Andy Warhol, ‘Electric Chair 78 by Andy Warhol’, 1971, Revolver Gallery

Title: Electric Chair 78
Medium: Screenprint on Paper
Year: 1971
Size: 35 ½” x 48”
Edition: Edition of 250 signed and dated ’71 in ballpoint pen and numbered with a rubber stamp on verso; some signed in pencil. Portfolio of 10.

Andy Warhol created ELectric Chair 78 as part of his Death and Disaster series. This print is the most eerie in the portfolio. Warhol uses only black and white ink in this print. The bright white highlighting the chair, produces a haunting feeling within the viewer. Unlike the other prints in this portfolio, these color choices divert from the traditionally bright pop art colors. Warhol chose the controversial subject matter for this portfolio to comment on how society has become numb to tragedies that are shown in mass media so often. The release of this portfolio coincided with the final executions by electric chair at New York’s Sing Sing State Penitentiary. Collectors enjoy this portfolio for the controversial subject matter and the uproar that they created in the media.

Signature: Signed and dated ’71 in ballpoint pen and numbered with a rubber stamp on verso; some signed in pencil.

About Andy Warhol

Obsessed with celebrity, consumer culture, and mechanical (re)production, Pop artist Andy Warhol created some of the most iconic images of the 20th century. As famous for his quips as for his art—he variously mused that “art is what you can get away with” and “everyone will be famous for 15 minutes”—Warhol drew widely from popular culture and everyday subject matter, creating works like his 32 Campbell's Soup Cans (1962), Brillo pad box sculptures, and portraits of Marilyn Monroe, using the medium of silk-screen printmaking to achieve his characteristic hard edges and flat areas of color. Known for his cultivation of celebrity, Factory studio (a radical social and creative melting pot), and avant-garde films like Chelsea Girls (1966), Warhol was also a mentor to artists like Keith Haring and Jean-Michel Basquiat. His Pop sensibility is now standard practice, taken up by major contemporary artists Richard Prince, Takashi Murakami, and Jeff Koons, among countless others.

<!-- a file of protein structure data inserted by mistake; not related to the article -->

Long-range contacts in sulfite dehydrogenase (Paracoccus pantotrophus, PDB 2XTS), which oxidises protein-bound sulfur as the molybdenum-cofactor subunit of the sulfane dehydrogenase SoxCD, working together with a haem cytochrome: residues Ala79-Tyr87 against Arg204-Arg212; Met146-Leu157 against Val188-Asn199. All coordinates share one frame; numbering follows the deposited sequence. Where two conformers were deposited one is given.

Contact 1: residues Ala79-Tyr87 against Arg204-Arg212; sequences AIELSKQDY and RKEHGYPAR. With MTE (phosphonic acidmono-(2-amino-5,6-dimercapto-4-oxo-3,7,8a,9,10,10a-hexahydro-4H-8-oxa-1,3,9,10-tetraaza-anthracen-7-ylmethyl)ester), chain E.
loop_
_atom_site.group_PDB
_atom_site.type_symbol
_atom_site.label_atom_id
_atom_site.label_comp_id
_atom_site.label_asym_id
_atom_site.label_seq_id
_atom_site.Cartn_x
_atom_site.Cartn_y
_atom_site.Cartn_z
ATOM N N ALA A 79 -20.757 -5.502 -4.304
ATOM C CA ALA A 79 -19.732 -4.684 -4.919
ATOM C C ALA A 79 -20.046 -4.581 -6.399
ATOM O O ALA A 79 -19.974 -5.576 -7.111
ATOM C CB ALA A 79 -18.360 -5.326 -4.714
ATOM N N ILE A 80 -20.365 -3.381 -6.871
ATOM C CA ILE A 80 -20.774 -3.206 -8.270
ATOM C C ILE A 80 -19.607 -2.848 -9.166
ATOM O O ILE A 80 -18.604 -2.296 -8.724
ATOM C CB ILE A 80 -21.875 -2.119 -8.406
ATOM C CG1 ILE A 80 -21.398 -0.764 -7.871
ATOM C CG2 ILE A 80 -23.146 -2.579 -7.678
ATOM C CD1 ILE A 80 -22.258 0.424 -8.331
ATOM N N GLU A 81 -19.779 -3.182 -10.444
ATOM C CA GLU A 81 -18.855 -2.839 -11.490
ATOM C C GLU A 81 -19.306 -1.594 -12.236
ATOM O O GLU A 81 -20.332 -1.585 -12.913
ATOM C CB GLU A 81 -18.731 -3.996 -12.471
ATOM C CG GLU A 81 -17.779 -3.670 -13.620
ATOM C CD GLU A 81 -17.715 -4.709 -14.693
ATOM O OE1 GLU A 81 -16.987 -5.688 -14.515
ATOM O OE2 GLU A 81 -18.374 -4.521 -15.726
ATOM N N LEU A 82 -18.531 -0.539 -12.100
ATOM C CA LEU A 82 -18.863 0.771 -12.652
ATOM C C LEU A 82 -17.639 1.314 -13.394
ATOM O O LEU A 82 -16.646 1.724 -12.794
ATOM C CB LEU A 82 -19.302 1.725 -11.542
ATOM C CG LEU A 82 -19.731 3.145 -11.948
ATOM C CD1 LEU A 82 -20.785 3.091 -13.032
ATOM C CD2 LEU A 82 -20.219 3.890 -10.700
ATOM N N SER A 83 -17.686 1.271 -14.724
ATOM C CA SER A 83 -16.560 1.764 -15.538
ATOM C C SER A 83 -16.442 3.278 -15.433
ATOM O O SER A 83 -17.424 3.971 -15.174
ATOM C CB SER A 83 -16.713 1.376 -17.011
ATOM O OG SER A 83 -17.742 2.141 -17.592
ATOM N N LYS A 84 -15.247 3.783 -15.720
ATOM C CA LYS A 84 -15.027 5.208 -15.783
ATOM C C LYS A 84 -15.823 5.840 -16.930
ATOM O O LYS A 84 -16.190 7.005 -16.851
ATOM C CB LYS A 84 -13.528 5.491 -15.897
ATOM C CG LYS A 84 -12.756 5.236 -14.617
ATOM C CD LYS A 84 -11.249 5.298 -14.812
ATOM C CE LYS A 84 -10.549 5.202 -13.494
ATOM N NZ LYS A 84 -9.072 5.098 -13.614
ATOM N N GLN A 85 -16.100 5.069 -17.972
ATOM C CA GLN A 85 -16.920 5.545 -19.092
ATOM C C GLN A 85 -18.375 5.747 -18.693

American, 1928-1987, Pittsburgh, Pennsylvania, based in New York, New York